California moves to ban plastic bags

13:59, June 03, 2010      

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The California Assembly on Wednesday passed a legislation to ban plastic bags in grocery, convenience and other stores.

If the legislation is signed into law, California will become the first state in the nation to impose such a ban.

The bill, AB 1998, would requre stores to replace plastic bags with paper bags beginning Jan. 1, 2012. Stores could charge no less than 5 cents for recycled paper bags if customers don't have their own bag.

The measure "would ban all of the single-use bags that have been polluting our oceans and waterways and threatening marine life," said the bill's author, Assemblywoman Julia Brownley.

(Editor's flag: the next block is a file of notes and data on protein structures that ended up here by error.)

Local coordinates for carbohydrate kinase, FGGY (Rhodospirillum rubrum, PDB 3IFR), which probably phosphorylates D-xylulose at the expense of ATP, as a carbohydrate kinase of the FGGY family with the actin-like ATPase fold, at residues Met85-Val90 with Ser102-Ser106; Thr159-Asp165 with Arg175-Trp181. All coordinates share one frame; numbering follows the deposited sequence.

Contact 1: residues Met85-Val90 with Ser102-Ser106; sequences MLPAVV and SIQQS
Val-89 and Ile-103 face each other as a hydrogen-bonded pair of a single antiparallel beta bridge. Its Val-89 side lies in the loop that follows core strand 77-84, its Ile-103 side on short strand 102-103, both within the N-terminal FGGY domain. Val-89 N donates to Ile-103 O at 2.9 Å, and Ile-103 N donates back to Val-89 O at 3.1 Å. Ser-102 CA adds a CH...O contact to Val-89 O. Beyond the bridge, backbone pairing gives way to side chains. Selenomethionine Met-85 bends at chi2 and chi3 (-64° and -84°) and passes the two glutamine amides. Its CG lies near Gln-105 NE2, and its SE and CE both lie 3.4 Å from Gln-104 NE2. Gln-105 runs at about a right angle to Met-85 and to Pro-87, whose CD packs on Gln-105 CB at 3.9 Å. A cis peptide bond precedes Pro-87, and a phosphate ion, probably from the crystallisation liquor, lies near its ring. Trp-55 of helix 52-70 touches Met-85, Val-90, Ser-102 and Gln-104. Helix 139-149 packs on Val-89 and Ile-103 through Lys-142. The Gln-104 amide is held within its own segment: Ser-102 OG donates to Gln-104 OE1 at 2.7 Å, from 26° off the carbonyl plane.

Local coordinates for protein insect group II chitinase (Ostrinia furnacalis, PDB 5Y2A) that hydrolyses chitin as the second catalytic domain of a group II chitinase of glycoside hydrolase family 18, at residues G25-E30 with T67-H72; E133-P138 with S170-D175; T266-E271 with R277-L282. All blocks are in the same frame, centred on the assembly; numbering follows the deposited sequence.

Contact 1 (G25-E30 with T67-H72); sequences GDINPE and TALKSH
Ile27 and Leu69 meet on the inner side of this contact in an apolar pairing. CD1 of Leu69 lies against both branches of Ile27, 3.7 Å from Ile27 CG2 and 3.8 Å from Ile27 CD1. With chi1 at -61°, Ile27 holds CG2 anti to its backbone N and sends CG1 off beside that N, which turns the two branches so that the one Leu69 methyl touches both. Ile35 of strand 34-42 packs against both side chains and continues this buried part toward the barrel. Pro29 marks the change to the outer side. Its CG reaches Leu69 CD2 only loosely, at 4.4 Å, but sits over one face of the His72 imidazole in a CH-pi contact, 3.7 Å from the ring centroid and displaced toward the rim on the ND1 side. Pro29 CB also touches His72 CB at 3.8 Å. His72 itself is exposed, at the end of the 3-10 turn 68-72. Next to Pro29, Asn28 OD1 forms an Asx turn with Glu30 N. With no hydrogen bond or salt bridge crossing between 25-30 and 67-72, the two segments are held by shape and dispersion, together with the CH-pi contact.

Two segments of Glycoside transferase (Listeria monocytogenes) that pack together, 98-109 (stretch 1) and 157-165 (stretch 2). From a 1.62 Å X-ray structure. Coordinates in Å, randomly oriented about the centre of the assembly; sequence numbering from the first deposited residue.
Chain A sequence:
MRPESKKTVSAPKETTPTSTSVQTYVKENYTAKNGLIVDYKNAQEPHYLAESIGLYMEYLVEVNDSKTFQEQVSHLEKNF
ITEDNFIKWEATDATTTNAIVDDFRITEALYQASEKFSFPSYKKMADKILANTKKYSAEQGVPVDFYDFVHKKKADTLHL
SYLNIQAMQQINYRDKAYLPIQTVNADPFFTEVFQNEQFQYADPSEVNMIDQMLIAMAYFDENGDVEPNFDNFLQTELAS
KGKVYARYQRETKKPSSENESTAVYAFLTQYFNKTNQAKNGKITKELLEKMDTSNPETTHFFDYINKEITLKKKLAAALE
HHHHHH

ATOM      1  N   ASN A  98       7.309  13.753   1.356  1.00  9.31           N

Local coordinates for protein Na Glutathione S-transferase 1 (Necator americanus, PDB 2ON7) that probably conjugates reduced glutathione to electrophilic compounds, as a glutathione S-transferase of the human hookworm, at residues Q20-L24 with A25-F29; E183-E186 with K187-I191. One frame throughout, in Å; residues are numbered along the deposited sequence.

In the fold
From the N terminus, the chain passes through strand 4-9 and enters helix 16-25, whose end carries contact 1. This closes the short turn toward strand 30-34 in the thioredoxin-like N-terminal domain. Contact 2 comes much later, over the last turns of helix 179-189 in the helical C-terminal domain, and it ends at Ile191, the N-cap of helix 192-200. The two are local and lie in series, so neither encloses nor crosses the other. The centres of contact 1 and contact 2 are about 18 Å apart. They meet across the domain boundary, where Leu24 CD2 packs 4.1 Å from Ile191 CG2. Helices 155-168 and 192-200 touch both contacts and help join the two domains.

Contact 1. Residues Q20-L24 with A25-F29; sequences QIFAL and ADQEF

In California, the most populous state in the nation, about 19 billion plastic bags are used every year, and the state spends more than 25 million dollars annually to collect and bury the items, Brownley said.

Only 5 percent of the bags are recycled, according to environmental groups.

"It's time for a uniform, statewide policy so consumers know what to expect wherever they go," Brownley said. "The biggest way to eliminate this kind of pollution is to ban it."

Brownley called the bill a "signal to the nation that we are going to wean off this costly habit," though no one expects a federal ban anytime soon.

Gov. Arnold Schwarzenegger praised the Assembly for passing the plastic bag ban, which he called "a great victory for our environment."

"I commend the Assembly for passing AB 1998, which would make California the first state in the nation to ban plastic bags. This bill will be a great victory for our environment and I applaud Assemblywoman Brownley for working on this effort," the governor said.

The bill still needs Senate approval.



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